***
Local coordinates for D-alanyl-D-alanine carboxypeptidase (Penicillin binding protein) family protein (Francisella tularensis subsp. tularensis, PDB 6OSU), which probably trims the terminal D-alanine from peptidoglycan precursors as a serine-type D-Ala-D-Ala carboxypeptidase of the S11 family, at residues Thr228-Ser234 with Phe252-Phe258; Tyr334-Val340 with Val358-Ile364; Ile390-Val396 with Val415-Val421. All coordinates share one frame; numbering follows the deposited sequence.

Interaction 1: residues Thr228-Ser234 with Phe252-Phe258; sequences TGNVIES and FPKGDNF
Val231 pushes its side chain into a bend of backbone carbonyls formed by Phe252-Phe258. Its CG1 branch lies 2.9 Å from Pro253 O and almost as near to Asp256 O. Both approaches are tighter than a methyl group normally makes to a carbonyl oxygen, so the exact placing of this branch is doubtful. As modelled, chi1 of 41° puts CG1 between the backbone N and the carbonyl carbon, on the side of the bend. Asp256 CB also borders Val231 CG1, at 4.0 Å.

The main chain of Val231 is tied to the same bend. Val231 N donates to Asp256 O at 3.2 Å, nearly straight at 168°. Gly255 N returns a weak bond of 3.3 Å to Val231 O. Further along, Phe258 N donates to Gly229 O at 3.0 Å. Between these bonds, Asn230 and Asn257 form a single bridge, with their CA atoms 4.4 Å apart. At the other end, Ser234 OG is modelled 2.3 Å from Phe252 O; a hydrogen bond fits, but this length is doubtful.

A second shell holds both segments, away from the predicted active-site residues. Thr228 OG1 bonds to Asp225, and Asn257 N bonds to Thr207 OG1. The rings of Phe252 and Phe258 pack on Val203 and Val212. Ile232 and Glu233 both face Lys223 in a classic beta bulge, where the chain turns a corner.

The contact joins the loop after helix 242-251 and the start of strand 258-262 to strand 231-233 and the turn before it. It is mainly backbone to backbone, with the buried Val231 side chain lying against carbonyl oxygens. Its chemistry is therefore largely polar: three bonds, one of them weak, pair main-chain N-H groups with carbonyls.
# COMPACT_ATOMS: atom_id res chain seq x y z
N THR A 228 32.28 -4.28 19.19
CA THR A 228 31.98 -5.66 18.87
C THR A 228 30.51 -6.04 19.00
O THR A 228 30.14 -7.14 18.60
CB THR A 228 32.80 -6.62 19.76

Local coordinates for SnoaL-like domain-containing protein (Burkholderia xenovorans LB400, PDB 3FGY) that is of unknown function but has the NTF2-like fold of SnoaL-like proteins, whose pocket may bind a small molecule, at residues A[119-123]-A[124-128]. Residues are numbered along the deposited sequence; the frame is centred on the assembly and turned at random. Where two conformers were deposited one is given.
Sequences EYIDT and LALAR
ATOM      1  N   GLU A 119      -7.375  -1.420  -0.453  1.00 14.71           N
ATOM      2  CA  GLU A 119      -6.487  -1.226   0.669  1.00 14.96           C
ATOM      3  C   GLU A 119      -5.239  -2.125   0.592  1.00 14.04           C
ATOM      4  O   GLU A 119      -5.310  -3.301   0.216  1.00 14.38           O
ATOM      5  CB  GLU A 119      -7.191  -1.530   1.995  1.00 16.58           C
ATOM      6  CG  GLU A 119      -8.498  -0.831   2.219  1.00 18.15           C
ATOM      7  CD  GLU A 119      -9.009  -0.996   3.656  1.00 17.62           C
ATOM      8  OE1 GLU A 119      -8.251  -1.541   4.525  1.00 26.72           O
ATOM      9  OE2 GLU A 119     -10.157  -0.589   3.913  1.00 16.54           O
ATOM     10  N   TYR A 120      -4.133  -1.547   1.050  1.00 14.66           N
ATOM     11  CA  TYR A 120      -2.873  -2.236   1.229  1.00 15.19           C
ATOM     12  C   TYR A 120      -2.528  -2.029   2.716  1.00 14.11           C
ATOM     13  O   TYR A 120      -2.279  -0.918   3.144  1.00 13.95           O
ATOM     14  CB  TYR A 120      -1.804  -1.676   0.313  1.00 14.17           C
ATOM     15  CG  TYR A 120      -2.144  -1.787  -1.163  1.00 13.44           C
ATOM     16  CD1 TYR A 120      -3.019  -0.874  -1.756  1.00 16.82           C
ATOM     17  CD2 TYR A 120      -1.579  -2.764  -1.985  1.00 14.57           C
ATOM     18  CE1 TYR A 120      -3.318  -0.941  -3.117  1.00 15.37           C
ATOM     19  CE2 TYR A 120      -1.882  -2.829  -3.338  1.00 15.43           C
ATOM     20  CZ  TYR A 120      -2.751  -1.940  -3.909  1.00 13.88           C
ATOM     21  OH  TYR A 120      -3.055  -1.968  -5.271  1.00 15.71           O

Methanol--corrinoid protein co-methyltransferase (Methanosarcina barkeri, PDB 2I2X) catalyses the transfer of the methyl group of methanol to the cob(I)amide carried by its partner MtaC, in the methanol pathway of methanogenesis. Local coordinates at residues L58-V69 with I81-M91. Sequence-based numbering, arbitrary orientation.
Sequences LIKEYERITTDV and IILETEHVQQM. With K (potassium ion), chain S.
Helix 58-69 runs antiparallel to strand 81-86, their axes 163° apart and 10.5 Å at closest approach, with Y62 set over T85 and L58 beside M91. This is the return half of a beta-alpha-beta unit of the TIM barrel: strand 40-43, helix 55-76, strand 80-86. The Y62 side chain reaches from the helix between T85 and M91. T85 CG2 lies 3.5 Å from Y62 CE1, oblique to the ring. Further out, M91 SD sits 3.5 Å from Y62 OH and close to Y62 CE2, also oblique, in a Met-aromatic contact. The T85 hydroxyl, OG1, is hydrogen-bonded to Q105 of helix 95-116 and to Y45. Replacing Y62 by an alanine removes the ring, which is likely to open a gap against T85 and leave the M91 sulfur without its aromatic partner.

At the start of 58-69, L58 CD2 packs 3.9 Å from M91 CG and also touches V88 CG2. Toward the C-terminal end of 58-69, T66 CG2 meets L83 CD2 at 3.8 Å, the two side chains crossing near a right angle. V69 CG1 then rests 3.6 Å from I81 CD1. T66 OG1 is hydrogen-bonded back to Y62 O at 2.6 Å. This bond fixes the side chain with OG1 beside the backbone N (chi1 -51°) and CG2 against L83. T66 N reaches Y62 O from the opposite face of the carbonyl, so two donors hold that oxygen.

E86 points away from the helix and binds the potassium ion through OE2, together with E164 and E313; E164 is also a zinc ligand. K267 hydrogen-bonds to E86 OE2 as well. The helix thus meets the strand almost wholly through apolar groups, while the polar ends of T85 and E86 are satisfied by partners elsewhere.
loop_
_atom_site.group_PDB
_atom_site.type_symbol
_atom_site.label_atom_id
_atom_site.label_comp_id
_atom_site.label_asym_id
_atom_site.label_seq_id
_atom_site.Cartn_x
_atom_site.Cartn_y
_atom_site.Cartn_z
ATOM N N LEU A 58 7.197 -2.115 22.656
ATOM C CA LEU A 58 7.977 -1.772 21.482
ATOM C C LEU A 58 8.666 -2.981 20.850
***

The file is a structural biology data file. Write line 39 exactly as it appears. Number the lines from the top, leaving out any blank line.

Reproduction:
At the start of 58-69, L58 CD2 packs 3.9 Å from M91 CG and also touches V88 CG2. Toward the C-terminal end of 58-69, T66 CG2 meets L83 CD2 at 3.8 Å, the two side chains crossing near a right angle. V69 CG1 then rests 3.6 Å from I81 CD1. T66 OG1 is hydrogen-bonded back to Y62 O at 2.6 Å. This bond fixes the side chain with OG1 beside the backbone N (chi1 -51°) and CG2 against L83. T66 N reaches Y62 O from the opposite face of the carbonyl, so two donors hold that oxygen.